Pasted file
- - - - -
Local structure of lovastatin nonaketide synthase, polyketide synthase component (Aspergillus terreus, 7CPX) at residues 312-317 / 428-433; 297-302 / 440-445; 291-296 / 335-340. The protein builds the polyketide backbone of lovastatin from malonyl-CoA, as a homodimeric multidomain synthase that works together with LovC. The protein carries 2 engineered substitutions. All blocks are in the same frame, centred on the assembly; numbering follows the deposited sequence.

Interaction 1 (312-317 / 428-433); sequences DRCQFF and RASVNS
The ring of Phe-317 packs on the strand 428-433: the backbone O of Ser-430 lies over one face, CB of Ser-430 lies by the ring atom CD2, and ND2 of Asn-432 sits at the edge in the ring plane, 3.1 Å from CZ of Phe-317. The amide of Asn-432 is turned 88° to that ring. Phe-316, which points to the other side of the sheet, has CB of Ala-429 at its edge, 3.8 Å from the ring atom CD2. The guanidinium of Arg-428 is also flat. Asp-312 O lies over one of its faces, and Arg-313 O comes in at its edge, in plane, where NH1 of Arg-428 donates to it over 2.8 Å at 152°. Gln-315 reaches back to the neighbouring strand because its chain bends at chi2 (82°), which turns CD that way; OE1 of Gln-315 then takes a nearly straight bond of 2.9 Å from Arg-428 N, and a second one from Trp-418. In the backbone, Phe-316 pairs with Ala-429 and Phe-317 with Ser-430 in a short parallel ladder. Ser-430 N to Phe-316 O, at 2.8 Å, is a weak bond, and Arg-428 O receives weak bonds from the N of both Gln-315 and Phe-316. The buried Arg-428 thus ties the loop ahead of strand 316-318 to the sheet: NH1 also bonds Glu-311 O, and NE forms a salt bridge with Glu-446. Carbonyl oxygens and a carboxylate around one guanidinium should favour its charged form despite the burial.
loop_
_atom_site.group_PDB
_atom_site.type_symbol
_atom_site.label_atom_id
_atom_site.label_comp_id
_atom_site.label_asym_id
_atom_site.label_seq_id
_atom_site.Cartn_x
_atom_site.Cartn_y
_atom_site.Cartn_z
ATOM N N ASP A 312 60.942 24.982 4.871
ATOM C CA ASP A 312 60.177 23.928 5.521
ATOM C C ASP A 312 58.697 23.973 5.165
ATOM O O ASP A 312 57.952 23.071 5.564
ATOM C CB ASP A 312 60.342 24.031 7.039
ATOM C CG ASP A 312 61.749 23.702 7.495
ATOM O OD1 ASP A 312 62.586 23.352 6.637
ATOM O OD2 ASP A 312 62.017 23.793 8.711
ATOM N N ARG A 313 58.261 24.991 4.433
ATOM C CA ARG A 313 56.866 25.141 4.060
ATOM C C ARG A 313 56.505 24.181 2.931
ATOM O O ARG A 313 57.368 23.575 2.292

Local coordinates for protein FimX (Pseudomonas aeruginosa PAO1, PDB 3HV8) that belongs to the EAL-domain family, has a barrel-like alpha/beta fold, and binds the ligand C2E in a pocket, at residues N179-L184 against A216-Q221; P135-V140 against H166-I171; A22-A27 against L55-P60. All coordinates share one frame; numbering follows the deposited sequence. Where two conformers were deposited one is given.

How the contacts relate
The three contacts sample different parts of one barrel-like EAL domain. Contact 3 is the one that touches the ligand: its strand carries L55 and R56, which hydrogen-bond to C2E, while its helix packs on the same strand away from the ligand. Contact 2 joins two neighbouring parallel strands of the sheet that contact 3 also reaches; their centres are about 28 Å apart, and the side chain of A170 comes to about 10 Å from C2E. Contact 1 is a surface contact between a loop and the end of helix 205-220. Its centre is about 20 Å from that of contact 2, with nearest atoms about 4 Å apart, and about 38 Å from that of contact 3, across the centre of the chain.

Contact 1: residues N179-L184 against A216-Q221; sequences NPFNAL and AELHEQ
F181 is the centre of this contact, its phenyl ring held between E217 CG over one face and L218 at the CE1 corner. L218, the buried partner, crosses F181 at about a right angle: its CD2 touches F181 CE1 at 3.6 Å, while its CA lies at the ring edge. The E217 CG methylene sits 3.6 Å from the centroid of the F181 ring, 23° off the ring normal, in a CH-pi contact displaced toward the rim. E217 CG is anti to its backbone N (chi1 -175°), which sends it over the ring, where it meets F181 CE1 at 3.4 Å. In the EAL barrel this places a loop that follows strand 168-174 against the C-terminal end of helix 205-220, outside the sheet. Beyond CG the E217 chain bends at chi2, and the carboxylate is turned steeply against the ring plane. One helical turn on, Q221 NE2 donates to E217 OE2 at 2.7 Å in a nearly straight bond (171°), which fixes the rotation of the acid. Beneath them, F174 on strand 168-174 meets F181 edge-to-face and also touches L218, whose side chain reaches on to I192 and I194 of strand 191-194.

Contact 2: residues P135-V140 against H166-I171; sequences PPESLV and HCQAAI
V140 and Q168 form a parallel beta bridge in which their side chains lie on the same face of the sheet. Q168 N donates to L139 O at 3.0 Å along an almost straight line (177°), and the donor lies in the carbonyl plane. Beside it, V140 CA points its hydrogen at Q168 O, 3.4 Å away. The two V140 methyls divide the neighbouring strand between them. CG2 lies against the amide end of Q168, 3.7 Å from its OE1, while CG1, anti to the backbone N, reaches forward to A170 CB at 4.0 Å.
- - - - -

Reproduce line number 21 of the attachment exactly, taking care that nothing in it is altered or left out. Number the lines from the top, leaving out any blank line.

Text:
ATOM O OD2 ASP A 312 62.017 23.793 8.711